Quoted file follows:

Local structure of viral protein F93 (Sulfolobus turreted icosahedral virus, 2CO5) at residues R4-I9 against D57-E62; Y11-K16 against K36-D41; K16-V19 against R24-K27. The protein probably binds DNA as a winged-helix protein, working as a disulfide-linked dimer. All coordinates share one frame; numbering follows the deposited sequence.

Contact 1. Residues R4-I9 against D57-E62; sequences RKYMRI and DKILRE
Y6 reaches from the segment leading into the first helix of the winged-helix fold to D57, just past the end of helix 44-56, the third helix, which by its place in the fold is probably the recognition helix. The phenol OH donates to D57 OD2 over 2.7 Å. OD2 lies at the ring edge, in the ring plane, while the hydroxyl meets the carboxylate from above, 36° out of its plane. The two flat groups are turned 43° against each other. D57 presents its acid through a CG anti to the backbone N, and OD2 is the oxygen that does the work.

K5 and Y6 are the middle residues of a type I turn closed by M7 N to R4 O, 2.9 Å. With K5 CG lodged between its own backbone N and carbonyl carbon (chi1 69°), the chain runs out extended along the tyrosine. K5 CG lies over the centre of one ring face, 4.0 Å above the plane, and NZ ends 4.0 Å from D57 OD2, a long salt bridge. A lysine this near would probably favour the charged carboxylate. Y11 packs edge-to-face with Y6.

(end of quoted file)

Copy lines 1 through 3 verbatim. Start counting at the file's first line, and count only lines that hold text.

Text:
Local structure of viral protein F93 (Sulfolobus turreted icosahedral virus, 2CO5) at residues R4-I9 against D57-E62; Y11-K16 against K36-D41; K16-V19 against R24-K27. The protein probably binds DNA as a winged-helix protein, working as a disulfide-linked dimer. All coordinates share one frame; numbering follows the deposited sequence.

Contact 1. Residues R4-I9 against D57-E62; sequences RKYMRI and DKILRE
Y6 reaches from the segment leading into the first helix of the winged-helix fold to D57, just past the end of helix 44-56, the third helix, which by its place in the fold is probably the recognition helix. The phenol OH donates to D57 OD2 over 2.7 Å. OD2 lies at the ring edge, in the ring plane, while the hydroxyl meets the carboxylate from above, 36° out of its plane. The two flat groups are turned 43° against each other. D57 presents its acid through a CG anti to the backbone N, and OD2 is the oxygen that does the work.